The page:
Like Raymond Chandler, Fleming was a genius in creating unique bad guys, with threatening characteristics, like a gaunt skeletal face or splayed teeth, along with dangerous deformities like a mechanical claw for a hand. His villains and plots were also larger-than-life, and Fleming was a master of suspense. He would start a story with something innocuous, like assigning James Bond to quietly expose a man for cheating at cards, then let that event gradually snowball, getting worse and worse until we discover the villain is about to destroy half of the western hemisphere. Plus, he created great action that still holds up today and often stands up to most modern action adventure novels.


What are some personal boundaries in storylines that you’ll never-or-almost-never cross when it comes to writing?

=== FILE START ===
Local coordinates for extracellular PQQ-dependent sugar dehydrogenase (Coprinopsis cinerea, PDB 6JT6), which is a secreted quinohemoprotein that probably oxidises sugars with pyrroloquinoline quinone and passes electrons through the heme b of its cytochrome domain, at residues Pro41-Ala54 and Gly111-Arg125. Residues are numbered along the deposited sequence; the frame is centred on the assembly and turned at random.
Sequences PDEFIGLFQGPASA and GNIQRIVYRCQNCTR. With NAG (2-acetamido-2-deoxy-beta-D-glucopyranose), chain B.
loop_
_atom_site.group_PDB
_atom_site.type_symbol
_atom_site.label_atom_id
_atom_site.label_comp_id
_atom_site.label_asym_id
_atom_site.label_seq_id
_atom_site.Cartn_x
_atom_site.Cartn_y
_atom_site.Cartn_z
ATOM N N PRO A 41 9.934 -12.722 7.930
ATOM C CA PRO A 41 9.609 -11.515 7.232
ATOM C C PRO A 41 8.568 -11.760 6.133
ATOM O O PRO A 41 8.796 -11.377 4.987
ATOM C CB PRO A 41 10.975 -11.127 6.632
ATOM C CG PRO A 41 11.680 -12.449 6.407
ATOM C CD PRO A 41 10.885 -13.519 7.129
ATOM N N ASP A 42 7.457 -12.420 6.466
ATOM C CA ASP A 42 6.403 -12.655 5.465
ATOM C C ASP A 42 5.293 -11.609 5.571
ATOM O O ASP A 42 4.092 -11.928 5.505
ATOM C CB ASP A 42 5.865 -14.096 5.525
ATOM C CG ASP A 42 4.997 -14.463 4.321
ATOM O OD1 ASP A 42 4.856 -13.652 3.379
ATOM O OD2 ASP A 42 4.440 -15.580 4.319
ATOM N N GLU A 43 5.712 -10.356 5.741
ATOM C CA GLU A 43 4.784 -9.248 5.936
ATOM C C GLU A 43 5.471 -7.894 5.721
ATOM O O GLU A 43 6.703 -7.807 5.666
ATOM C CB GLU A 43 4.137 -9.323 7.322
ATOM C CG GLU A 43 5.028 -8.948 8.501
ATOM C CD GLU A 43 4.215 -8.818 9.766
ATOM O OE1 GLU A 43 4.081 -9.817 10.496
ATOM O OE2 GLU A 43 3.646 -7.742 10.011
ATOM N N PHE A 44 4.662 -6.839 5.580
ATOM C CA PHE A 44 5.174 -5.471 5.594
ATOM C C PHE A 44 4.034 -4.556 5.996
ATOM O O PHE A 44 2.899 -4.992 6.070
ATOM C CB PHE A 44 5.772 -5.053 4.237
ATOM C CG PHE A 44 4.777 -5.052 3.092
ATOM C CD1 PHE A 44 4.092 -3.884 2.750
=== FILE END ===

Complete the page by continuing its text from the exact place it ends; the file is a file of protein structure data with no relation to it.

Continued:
I want characters to care, even about their enemies. Which makes it odd that I’m currently writing about this sixteen-year old Rambo girl who’s killing werewolves right and left. But she almost always has an emotional reaction to the people she kills. Sometimes it’s pure loathing, but she also has a sense of grief over the killing, especially when she first starts her private war.


It bothers me when heroes kill with no remorse, or worse, with no emotion at all, making a silly joke about it. (And yes, I’m aware that James Bond is the one who first popularized this idea in movies.) No matter how much of a body count there is, I want characters to feel it when someone dies, not just shrug it off or laugh it off.


Unless, of course, that character happens to be a psycho.